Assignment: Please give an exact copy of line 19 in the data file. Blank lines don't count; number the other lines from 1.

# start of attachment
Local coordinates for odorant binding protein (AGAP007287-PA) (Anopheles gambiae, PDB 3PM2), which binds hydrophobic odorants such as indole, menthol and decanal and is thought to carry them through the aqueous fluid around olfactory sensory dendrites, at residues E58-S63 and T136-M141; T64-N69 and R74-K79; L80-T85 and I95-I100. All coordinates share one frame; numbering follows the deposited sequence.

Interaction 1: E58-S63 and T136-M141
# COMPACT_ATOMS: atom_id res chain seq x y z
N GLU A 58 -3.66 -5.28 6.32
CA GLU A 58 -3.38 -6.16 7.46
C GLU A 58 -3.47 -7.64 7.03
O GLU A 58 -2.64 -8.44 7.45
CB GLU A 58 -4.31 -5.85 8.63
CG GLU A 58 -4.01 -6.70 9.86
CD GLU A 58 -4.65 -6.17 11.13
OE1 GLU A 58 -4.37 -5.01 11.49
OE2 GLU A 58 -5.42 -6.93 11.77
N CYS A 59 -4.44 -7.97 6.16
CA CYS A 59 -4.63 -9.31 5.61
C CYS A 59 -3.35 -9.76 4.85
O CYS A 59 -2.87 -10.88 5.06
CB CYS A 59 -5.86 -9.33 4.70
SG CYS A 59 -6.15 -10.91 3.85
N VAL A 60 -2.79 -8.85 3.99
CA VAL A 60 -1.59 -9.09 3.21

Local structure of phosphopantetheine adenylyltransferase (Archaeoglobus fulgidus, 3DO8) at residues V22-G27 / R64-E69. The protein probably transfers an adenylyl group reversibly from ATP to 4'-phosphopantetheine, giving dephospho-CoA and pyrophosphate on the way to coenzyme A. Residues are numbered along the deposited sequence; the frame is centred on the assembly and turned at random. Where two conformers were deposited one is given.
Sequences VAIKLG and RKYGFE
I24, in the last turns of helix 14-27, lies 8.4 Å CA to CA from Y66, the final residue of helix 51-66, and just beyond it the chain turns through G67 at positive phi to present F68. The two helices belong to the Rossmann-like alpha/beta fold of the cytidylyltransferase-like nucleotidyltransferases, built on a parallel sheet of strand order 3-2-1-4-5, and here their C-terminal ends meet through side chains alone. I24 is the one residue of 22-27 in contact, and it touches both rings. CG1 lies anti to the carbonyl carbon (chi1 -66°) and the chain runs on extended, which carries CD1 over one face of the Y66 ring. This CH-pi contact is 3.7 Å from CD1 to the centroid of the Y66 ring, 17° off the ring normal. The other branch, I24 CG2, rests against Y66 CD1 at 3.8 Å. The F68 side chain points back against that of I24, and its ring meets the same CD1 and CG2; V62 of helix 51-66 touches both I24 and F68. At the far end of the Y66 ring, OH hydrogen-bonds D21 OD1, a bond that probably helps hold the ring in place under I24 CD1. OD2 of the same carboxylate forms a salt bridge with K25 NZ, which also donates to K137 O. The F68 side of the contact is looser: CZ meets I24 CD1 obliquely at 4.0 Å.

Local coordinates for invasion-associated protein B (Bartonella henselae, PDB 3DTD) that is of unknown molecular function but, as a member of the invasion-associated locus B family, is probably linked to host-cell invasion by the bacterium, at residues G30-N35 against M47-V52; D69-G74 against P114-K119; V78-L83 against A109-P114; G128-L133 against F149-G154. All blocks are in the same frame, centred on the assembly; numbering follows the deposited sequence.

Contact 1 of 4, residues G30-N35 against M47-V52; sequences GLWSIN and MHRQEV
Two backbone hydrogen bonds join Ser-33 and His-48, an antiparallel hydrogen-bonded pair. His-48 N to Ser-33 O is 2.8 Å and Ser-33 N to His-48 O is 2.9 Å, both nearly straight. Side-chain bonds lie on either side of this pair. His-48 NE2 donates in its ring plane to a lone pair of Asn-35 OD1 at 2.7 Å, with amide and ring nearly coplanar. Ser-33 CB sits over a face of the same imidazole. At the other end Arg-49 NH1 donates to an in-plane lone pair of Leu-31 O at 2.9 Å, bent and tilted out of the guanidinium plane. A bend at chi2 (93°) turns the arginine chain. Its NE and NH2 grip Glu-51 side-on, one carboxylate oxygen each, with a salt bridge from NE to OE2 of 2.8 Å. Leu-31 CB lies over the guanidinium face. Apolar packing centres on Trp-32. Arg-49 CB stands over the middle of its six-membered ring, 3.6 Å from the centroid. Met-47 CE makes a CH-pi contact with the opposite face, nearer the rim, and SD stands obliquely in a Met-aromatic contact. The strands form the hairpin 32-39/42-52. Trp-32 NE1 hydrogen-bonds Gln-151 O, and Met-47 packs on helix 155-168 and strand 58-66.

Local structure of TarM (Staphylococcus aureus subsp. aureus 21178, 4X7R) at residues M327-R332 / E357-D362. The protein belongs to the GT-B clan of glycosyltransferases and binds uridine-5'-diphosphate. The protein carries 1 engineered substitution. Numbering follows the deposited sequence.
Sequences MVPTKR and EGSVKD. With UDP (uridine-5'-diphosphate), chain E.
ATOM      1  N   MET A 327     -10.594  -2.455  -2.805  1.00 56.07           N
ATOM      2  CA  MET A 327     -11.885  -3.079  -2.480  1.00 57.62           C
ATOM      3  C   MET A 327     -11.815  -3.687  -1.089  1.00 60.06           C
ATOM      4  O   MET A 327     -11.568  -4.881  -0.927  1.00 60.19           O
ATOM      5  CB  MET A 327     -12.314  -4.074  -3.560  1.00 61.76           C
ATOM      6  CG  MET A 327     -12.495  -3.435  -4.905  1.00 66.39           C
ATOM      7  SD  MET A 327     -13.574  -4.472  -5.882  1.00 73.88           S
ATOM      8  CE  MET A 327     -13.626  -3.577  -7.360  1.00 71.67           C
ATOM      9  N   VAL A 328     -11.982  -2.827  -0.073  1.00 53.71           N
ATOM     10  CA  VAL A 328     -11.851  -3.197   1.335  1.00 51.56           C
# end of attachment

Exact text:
N VAL A 60 -2.79 -8.85 3.99